Does Taiwan have Spring Break? … well, there is a national holiday that falls right when kids get out of school for a bit: Qing Min Jie or “Tomb Sweeping Day.”


And these images from Chateau Beach Resort in Kenting certainly look like what people in many parts of the world might associate with Spring Break…

But how did we get from a holiday to honor ancestors to thousands of young people in swimwear on a beach?



  • 1990s First music event in Kenting is called Spring Scream
  • 2000s Many events by various promoters including notorious free beach parties
  • 2010s Unregulated Beach parties banned
  • 2013 First Spring Break event held at Chateau

In recent decades, the government has clustered the holiday around a long weekend to allow people to make trips or take mini-vacations.

Down in Kenting — way back in late 199os — a couple of hippy expat musicians thought it would be cool to have a mini-music festival … and so “Spring Scream” or “春吶” was born. It was then that the arguably lazy Taiwanese press began their tradition of referring to all Spring Break related activities with this catchall term, instead of actually bothering to report on what happens at individual events or venues, and what acts are performing where…


As the scope of the partying grew more and more, promoters decided to bring events of various types to the sleepy beach town, with 20…30..or even 50,000 people partying HARD.

Of course, drugs and other naughtiness came along for the ride … and arrests, deaths and other unfortunate things were, and are still sometimes, a part of the Kenting Spring Music Festivals (or whatever you want to call what has evolved since).

The press had already latched on to the term “Spring Scream” or “春吶,” and so anything that happened, no matter how big or small, good or bad, was attributed to the small live music festival that started it all.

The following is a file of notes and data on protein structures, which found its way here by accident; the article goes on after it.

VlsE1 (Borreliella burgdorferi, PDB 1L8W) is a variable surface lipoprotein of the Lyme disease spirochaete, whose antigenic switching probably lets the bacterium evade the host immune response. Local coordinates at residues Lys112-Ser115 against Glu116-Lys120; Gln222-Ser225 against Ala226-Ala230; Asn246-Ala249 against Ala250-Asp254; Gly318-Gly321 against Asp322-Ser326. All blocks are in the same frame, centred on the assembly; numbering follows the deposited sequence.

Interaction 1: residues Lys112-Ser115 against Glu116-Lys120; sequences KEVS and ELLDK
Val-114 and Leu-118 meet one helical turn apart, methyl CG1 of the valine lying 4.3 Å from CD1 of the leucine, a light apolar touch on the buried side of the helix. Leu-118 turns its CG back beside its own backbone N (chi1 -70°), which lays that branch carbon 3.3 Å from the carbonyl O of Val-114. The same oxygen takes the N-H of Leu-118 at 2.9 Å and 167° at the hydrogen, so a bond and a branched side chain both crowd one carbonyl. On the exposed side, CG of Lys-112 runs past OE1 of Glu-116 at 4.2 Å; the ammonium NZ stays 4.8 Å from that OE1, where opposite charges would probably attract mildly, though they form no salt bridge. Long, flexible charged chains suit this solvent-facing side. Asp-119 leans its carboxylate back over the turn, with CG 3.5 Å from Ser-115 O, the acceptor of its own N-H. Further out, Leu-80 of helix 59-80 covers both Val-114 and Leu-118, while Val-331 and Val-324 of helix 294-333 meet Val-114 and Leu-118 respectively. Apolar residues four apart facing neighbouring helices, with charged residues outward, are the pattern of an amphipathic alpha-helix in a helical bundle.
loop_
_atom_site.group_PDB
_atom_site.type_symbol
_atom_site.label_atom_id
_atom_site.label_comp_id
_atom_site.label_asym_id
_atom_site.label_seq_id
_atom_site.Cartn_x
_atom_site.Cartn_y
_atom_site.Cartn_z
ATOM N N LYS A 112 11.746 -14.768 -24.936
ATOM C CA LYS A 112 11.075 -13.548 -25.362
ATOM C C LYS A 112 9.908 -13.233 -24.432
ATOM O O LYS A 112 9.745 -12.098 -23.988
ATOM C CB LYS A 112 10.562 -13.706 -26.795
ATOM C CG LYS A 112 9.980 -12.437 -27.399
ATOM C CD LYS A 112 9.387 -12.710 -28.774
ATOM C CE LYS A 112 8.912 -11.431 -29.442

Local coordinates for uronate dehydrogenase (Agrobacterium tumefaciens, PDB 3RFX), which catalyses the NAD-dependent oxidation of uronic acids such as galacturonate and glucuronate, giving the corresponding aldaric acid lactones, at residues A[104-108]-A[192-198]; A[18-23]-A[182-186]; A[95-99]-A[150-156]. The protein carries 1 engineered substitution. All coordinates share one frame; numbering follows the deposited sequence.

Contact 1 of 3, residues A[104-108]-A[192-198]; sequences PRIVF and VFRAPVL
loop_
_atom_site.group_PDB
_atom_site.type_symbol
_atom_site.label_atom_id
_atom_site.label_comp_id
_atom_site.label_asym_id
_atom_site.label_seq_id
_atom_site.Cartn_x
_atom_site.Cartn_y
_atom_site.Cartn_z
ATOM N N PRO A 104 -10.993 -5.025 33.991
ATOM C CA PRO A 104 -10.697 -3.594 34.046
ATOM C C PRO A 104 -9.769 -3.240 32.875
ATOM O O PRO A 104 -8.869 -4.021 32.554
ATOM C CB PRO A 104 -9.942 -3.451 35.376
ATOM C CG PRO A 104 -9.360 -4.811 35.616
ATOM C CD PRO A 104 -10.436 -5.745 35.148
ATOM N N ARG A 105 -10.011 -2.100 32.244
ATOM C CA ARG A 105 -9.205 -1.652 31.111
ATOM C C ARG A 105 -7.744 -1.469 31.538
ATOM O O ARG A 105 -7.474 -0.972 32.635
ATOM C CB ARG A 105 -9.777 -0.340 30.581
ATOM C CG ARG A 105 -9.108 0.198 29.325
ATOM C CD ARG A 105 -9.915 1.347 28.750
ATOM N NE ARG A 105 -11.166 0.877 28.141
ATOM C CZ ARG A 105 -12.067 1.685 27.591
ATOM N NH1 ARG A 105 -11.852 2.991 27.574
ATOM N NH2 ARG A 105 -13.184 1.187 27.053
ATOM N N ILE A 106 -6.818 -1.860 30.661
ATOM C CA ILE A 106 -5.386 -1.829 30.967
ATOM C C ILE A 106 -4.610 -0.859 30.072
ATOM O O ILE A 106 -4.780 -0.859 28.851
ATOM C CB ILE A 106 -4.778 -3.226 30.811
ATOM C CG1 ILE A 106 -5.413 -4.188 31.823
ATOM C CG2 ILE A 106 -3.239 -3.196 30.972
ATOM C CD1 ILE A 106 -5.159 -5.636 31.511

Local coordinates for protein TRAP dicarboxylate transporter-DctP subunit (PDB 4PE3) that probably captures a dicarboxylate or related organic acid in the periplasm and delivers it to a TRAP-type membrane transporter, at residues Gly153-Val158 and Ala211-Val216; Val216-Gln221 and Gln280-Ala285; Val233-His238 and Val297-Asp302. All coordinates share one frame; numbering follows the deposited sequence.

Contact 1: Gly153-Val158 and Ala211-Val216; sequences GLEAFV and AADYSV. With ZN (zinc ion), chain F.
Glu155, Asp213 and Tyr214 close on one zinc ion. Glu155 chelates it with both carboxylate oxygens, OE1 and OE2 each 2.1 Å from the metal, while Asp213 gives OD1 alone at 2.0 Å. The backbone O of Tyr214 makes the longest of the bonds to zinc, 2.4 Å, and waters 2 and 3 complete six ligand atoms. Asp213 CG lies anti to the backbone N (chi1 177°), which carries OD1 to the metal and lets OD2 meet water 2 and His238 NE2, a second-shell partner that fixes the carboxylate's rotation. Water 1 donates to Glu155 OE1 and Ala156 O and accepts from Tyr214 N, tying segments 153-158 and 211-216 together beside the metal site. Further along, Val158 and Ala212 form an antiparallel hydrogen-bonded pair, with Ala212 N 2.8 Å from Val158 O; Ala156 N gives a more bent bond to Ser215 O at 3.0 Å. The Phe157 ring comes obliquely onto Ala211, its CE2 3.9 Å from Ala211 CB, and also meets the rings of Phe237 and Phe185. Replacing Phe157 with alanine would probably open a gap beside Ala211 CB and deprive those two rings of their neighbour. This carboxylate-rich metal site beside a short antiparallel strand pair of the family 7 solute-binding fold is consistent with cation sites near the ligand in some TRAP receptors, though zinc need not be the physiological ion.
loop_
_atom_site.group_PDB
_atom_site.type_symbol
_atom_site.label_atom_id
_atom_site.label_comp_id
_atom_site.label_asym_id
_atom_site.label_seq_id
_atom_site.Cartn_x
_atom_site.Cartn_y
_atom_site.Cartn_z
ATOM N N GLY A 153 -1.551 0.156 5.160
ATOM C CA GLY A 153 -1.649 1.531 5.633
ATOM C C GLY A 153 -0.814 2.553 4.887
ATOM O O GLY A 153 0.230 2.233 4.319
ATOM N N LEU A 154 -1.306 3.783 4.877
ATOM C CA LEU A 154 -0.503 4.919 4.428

sad or bad things that too much party time has caused over the years — note: stay away from drugs, drowning and car crashes:


2002: “A foreign man was found drowned on a Kenting beach early last Saturday morning in the midst of a long weekend of partying.”

The event is named in the article as the now defunct “Moonlight Party.” But the press continues its tradition of using the term, “Spring Scream” or “春吶” in their reporting.


2010: “Three people were killed in a car accident on their way returning from Kenting Spring Scream Music Festival at 10 p.m. on Saturday”

Did they actually go to the live music festival? Well they were on the road… So that’s good enough for the China Post.




“Starting this year, sales of alcohol will stop two hours before the end of the concerts. Violators will see NT$50,000 taken from their guarantee fee and this will also affect their application for next year …”

This ban was short lived. But there are restrictions on how late permitted events can go.



2005: “A total of 37 were arrested for drugs as Kenting police intensified their operations. On Sunday they arrested two people — a 20-year-old man from Kazakhstan for using marijuana and a Taiwanese man for smoking cigarettes that contained ketamine — on Saturday night. Most of the arrests were made on the beach or in local homes.”

During the course of this anti-drug fever no arrests at any of the permitted legal festivals occurred. Promoters who were putting on fun, safe music events were stigmatized each year by the actions of 20 or so weirdos snorting ketamine in their hotel rooms, when the total number of actual festival attendees soared to tens of thousands of people.


2009: “Police say drug abuse has been on a decline the past two years as law enforcement brought in new drug-detecting equipment. This year police will add hidden cameras and infrared scanners that will aid officers monitor movement in complete darkness up to three kilometers away.

Overkill? Yes. Probably.


2007: “Police bust revelers on party boat …  the drugs seized by police at the festival included Ketamine, ecstasy pills, Erinim pills and marijuana, police said.”